Spain expected to request bank aid after debt test
By Nigel Davies and Robin Emmott
MADRID/BRUSSELS (Reuters) - Spain's borrowing costs will probably hit a new euro era high at a debt auction on Thursday, a few hours before it sheds light on the dire state of its weaker banks and possibly makes a formal request for European Union funds to rescue them.
Madrid should show that it can still borrow on financial markets at the sale of short and medium-term bonds. However, the amount raised will be modest and the price punishingly high as international investors steer clear of Spain, leaving the often troubled domestic banks to buy up the bonds.
Spain faces a hectic day on Thursday as the latest euro zone country in the firing line following Greece, Ireland and Portugal which have already taken sovereign bailouts.
In the morning the Treasury aims to borrow up to two billion euros ($2.5 billion) and in the afternoon the government will release an independent audit of the banks, which have been hammered by the effects of a property crash and a recession.
Then in the evening, Spain could make the formal request for up to 100 billion euros in aid for its weaker banks at a Luxembourg meeting of euro zone finance ministers, who already approved the plan informally earlier this month.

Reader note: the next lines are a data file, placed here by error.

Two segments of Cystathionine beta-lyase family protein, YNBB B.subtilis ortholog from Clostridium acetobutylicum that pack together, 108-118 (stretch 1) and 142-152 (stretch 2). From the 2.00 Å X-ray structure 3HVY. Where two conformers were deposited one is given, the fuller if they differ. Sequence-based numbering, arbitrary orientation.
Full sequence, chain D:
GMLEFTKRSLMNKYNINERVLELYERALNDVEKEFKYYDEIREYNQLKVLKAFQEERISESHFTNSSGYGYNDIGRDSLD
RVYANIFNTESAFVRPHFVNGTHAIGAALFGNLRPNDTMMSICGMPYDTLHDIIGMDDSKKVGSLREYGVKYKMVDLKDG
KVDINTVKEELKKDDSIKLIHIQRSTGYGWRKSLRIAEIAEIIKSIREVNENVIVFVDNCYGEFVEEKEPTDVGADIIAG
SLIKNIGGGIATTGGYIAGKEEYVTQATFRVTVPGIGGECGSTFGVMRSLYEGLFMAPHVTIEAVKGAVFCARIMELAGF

A lack of information on the bank rescue has helped to drive yields on Spanish government debt in recent weeks to levels at which the other struggling euro zone countries had to seek full sovereign bailouts, rather than just aid to recapitalize banks.
"The lack of details right now only serves to damage the situation. I say that as soon as we have the details of the audit, then we should ask for the plan to be enacted," said a senior EU diplomat.
Yields on the secondary bond market indicate that the Treasury's borrowing costs on five-year debt at Thursday's auction will be the highest since 1996, three years before Spain joined the euro. It will also sell two shorter-dated bonds. Continued...